Civil Reads 2017
Saint Louis native T.S. Eliot famously said, “Dante and Shakespeare divide the modern world between them: there is no third.” While most people are still exposed to Shakespeare, even if only a couple of plays in school and a handful of pithy quotes wrenched from context, few Americans have read Dante. This is a crime (or perhaps a sin).
Having not read Dante since I studied him in the mid-nineties, I have decided to make 2017 the “Year of Dante” for me. Next year, I will primarily be reading Dante’s Divine Comedy in several translations, as well as lots of relevant background material by Virgil, Augustine, Ovid, Aristotle, and many others.
I would like to invite Civil Readers to join me on this rare journey. Next year we will meet just three times (April, August, and December) to discuss the Inferno, the Purgatorio, and the Paradiso. If you’ve ever thought you should read Dante but haven’t had the gumption to sit down and actually do it, now is the time.
Most modern editions come in three fairly inexpensive paperbacks consisting of the one hundred cantos of poetry making up the three parts of the Divine Comedy, as well as notes putting the work in its late-thirteenth-century Florentine context. There are prose as well as poetry translations. I hope we will read many different translations, so we can compare how different poets render various passages.
I am currently finishing rereading the Mark Musa translation I studied many years ago and getting ready to tackle Singleton’s six-volume Dante with thick commentaries. There are excellent translations by Dorothy Sayers, John Ciardi, Allen Mandelbaum, Charles Hollander, Robert Pinsky, and many others. Ideally you might read excerpts from several translations and pick one that speaks to you.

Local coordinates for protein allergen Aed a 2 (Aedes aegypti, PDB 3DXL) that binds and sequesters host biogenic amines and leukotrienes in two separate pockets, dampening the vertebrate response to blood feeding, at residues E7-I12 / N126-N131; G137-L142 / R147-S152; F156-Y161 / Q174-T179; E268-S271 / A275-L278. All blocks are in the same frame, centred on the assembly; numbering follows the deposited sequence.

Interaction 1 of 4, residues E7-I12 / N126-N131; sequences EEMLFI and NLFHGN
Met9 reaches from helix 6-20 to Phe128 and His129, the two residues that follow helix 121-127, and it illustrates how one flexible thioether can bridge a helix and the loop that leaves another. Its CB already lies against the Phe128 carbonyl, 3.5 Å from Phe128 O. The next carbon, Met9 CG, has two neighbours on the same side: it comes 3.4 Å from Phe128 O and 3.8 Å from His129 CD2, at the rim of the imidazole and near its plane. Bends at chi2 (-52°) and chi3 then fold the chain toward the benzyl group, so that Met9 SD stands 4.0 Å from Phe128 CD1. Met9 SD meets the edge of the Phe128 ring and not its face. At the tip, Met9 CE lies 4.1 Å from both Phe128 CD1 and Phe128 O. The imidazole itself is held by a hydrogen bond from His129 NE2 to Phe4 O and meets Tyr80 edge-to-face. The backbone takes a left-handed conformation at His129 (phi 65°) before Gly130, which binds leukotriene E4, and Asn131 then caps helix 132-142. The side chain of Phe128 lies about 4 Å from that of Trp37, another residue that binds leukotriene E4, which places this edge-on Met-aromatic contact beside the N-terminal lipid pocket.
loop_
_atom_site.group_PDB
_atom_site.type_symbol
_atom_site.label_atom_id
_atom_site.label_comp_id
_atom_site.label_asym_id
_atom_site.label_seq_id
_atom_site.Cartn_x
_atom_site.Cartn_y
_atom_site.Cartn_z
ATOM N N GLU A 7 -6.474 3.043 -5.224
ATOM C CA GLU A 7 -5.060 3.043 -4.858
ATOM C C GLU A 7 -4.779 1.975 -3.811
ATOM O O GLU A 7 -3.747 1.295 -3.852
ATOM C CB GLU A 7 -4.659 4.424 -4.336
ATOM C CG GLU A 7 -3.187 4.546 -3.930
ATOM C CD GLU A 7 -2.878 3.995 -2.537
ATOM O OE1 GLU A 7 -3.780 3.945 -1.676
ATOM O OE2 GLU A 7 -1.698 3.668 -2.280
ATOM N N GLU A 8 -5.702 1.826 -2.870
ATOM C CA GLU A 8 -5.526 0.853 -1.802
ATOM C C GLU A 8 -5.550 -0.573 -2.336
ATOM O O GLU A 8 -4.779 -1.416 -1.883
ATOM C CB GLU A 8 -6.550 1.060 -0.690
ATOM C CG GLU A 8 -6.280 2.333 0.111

And speak to you Dante will. The Divine Comedy would not still be translated, read, and discussed today if it did not remain deeply relevant. To distill this work down to its essence, the Divine Comedy is about love (in all of its forms). It is widely considered one of the greatest works of literature written in any language at any time. And with it and Dante’s decision to write in his vernacular instead of Latin, he essentially created modern Italian. Soon writers throughout Europe turned to their native languages as suitable vehicles for art, changing the face of European literature.
Despite the Divine Comedy’s “importance,” sometimes abstruse subject matter, and elaborate structure, don’t let this very readable work intimidate you. There is something for everyone to enjoy. Oxford University Press has a good post on why we should still read Dante: http://blog.oup.com/2015/02/enjoying-dante-vsi/
Pick out a translation of this excellent work and join me in reading it next year. There probably aren’t too many reading groups tackling Dante. Then again, there aren’t too many breweries focusing on malt-forward session beers. See you in 2017 if not before. Until then, drink civil and be civil … and keep reading!
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~Patrick Hurley, Barman Civil Life
The Civil Blog has returned. It is predominantly authored by Civil Life Barman, Dr. Patrick Hurley, who can be found tending to our bar patrons on Tuesdays, Thursdays and Saturdays. He is also responsible for tending to our draft lines, which is recognized as one of our most important tasks. Special guest writers will appear from time to time. We hope reading this blog will give you much insight about the Civil Life and most importantly help you understand a bit more about all of us that work here and the beers we put our hearts into.